A substrate, polytetrafluoroethylene (PTFE), is nano patterned or roughened creating pores. The SLIPS liquid, perfluoropolyether (Krytox-103), is poured into the porous PTFE. The excess liquid is removed at which point it is ready to be tested for bacterial biofilm formation. The following Figure 1 demonstrates the process.


Bacteria was deposited on three different surfaces in order to compare the performance of SLIPS to other surfaces. The first surface tested was a PTFE membrane which is known to be superhydrophobic. The second surface tested was SLIPS and the third surface was a fluoro-silanized patterned silicon wafer which is capable of repelling water. With the exception of a few colonies of bacteria on the SLIPS, bacterial biofilms were observed on the PTFE and silicon wafer. The comparison between the PTFE and SLIPS substrate is made in Figure 2. When the bacteria was grown on the controls, a film formed on the surface whereas the SLIPS substrate allowed the biofilm to slide right off without leaving behind stains on the surface.

Figure 2: Biofilm formation on PTFE compared to SLIPS [1].‎
Figure 3. Biofilm formation on PEGylated titanium surface compared to SLIPS [1].

To date, PEGylated titanium surfaces have been able to reduce biofilm formation by 86% (leaving behind 14% biofilm) after allowing bacterial incubation of 5 hours. However, after this time, biofilm growth is extremely high. To test the efficiency of the PEGylated titanium surface compared to the SLIPS surface, the SLIPS surface was incubated with bacteria for 7 days. After 7 days, the PEGylated titanium surface had 35 times the amount of bacteria on its surface compared to SLIPS as shown in Figure 3.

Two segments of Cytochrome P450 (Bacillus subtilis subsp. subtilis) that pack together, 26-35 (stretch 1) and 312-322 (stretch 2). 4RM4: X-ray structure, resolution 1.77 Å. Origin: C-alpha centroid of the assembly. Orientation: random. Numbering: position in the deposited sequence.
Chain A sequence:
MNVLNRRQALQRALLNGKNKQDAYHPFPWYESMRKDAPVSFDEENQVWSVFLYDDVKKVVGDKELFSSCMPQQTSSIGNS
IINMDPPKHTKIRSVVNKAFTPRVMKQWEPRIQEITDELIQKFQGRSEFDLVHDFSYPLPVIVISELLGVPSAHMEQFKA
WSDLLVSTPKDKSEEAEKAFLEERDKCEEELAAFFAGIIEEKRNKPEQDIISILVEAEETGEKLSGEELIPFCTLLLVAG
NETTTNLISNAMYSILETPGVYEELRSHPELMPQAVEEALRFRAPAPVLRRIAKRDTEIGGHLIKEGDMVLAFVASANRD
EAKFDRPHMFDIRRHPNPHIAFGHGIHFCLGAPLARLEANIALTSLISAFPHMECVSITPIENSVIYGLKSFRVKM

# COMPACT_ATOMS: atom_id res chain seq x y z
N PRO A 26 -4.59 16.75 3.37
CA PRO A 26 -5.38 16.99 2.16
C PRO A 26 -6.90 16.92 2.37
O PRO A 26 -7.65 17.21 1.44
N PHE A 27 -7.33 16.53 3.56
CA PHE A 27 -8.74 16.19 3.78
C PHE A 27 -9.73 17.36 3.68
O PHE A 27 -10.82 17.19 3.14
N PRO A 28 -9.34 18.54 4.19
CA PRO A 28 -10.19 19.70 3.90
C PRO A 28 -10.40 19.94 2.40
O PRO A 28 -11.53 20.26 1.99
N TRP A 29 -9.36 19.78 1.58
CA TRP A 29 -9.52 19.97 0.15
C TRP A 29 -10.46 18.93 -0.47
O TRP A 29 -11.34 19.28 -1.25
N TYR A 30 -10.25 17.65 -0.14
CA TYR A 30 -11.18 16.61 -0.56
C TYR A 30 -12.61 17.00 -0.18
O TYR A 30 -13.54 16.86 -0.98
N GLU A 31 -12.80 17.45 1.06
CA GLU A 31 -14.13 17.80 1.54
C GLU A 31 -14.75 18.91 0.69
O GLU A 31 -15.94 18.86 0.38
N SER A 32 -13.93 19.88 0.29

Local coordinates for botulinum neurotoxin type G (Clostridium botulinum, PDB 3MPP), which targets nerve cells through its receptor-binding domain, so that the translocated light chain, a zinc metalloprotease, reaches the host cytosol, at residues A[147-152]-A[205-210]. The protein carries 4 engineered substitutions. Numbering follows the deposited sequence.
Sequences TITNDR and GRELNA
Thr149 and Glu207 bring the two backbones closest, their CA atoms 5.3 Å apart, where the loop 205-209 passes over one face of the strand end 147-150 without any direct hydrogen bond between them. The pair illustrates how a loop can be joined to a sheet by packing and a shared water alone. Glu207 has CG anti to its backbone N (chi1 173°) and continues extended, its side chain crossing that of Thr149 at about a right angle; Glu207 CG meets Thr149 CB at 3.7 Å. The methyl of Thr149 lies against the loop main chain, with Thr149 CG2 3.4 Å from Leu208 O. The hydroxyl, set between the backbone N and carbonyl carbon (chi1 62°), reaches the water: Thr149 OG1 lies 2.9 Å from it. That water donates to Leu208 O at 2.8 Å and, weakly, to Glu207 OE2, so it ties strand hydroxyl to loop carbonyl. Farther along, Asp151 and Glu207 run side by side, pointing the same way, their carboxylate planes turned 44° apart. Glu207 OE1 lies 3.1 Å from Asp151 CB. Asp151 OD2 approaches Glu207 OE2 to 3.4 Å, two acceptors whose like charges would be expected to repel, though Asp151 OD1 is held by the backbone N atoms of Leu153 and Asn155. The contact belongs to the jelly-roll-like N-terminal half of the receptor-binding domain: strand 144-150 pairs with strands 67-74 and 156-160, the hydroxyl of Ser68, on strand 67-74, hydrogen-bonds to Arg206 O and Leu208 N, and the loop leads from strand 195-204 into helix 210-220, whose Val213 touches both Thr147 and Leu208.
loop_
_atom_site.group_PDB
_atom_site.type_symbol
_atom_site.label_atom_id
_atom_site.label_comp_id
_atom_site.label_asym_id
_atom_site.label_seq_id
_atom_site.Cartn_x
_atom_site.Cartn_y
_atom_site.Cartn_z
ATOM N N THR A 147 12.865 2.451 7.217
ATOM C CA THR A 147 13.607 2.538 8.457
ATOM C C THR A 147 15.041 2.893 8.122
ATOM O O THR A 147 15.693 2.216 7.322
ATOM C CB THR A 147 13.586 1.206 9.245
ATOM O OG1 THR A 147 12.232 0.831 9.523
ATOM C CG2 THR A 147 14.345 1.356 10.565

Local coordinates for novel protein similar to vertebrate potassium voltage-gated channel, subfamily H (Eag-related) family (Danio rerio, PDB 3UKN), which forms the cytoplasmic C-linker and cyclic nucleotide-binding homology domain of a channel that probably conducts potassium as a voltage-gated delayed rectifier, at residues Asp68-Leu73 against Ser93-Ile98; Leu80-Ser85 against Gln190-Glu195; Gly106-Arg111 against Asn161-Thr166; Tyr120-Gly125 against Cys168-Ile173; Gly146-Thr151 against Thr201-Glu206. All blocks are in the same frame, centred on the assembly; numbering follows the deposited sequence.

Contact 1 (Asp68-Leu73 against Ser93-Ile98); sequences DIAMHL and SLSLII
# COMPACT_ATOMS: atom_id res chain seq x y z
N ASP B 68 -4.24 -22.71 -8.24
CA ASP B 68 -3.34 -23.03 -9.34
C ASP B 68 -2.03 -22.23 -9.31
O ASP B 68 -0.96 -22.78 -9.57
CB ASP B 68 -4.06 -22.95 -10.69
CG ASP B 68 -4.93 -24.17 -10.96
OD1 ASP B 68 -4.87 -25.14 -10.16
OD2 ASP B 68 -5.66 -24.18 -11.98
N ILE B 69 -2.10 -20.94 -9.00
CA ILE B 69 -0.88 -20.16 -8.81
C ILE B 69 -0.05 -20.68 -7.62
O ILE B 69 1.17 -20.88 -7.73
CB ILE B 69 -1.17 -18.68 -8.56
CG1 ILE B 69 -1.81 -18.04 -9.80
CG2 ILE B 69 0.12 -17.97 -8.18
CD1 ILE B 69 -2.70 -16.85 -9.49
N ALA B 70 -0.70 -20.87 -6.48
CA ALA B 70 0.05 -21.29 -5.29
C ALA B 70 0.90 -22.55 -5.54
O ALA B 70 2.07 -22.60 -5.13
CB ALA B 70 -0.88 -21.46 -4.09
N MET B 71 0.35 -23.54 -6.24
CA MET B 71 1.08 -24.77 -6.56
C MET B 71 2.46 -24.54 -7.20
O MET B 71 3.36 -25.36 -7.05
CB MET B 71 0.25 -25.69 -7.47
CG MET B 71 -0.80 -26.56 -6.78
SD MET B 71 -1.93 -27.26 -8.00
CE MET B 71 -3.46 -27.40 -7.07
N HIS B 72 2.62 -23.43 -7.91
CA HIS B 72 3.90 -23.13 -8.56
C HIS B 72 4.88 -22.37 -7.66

Relevance to Topic 2: Wetting

The purpose of this paper was to create a surface that prevented wetting. While superhydrophobic surfaces have been created in the past to combat biofilm formation, they do not perform well enough to be implemented. The Aizenberg group found that the adhesive proteins of bacteria are able to attach to most surfaces creating biofilms that completely wet the surface which is an indication of their adhesive nature. In order to avoid this, they created their own surface with a liquid interface that prevented wetting. They were able to find that when the liquid containing the bacteria evaporated from their fabricated SLIPS, the contact angle remained the same as when they first deposited the droplet containing bacteria on the surface. The remaining bacteria could then be easily removed using adhesive tape. On the other hand, when the porous TEFLON control was used, the liquid spread and wetted the surface forming a coffee ring of bacteria that could not be removed. The Aizenberg group was able to successfully create a surface that prevented wetting by bacterial biofilms.


[1] Epstein, A. K., Wong, T.W., Belisle, R.A., Boggs, E.M., and Aizenberg, J. (2012) Liquid-infused structured surfaces with exceptional anti-biofouling performance. Proceedings of the National Academy of Sciences. 109(33):13182-13187.